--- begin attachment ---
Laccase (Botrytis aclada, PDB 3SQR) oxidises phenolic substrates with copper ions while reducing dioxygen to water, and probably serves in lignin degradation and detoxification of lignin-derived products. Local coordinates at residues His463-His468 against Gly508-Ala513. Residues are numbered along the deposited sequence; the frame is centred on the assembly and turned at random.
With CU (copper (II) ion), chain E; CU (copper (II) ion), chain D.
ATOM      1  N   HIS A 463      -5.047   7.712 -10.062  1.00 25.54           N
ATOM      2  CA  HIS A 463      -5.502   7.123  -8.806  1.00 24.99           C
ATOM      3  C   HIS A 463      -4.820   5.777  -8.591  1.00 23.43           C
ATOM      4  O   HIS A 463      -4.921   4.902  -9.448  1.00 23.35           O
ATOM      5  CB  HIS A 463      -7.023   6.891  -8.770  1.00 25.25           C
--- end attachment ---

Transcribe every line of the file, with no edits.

Laccase (Botrytis aclada, PDB 3SQR) oxidises phenolic substrates with copper ions while reducing dioxygen to water, and probably serves in lignin degradation and detoxification of lignin-derived products. Local coordinates at residues His463-His468 against Gly508-Ala513. Residues are numbered along the deposited sequence; the frame is centred on the assembly and turned at random.
With CU (copper (II) ion), chain E; CU (copper (II) ion), chain D.
ATOM      1  N   HIS A 463      -5.047   7.712 -10.062  1.00 25.54           N
ATOM      2  CA  HIS A 463      -5.502   7.123  -8.806  1.00 24.99           C
ATOM      3  C   HIS A 463      -4.820   5.777  -8.591  1.00 23.43           C
ATOM      4  O   HIS A 463      -4.921   4.902  -9.448  1.00 23.35           O
ATOM      5  CB  HIS A 463      -7.023   6.891  -8.770  1.00 25.25           C